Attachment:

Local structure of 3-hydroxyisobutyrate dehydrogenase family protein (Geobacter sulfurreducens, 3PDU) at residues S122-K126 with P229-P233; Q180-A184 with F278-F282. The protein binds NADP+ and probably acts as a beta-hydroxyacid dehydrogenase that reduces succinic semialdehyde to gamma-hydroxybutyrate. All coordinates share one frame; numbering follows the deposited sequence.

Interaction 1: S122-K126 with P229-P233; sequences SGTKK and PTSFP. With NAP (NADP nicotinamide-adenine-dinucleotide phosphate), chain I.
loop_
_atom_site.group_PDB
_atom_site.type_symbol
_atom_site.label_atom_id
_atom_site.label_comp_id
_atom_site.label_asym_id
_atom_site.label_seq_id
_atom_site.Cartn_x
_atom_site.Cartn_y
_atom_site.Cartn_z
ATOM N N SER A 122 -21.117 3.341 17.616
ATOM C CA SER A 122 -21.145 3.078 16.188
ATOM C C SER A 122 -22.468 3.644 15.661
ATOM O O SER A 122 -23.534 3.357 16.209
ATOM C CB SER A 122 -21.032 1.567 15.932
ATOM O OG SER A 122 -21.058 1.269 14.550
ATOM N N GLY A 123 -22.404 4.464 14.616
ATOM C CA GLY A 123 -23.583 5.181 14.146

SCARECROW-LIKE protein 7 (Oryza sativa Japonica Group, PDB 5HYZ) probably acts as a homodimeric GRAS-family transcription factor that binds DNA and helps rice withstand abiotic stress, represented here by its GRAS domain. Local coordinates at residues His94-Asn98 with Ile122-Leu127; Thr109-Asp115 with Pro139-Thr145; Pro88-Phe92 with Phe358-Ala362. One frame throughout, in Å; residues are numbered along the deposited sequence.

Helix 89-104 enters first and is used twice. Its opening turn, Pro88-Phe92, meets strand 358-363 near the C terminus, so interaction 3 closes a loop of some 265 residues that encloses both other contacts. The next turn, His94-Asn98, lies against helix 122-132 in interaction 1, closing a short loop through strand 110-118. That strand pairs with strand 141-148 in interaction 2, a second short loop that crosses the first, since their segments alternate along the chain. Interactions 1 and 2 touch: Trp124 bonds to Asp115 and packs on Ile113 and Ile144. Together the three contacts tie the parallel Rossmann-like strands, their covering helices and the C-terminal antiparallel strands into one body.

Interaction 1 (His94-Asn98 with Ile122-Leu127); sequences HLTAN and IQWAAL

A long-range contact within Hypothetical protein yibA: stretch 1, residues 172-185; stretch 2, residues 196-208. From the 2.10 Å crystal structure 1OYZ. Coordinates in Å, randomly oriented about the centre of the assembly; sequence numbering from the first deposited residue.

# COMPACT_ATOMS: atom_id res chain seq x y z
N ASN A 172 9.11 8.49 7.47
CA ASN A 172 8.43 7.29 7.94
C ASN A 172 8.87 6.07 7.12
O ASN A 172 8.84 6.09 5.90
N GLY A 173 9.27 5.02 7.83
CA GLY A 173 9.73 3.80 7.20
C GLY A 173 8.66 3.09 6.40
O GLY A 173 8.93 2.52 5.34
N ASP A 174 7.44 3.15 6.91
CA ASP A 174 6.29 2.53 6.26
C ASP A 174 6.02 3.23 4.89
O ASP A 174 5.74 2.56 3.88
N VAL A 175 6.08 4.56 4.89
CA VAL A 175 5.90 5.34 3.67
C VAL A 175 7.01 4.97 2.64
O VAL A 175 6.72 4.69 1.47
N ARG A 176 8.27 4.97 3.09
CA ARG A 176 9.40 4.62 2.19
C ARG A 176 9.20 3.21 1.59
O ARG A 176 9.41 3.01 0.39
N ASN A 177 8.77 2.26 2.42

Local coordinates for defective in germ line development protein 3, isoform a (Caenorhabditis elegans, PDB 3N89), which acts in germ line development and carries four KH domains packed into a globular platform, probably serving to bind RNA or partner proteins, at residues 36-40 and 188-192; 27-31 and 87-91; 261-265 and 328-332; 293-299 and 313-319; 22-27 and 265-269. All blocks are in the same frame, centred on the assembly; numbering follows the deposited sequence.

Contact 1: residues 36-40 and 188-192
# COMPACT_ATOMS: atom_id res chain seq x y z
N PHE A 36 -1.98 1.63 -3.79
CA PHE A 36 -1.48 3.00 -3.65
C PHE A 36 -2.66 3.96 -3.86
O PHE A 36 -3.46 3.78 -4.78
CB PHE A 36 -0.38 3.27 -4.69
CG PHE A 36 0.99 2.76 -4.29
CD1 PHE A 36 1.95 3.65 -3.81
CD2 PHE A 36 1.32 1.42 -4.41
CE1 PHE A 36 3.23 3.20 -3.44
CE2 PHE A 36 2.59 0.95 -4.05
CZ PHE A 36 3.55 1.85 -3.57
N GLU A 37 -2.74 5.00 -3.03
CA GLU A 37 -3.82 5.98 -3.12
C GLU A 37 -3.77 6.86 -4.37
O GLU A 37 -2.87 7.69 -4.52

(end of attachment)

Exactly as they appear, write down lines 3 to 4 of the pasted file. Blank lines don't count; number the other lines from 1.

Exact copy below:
loop_
_atom_site.group_PDB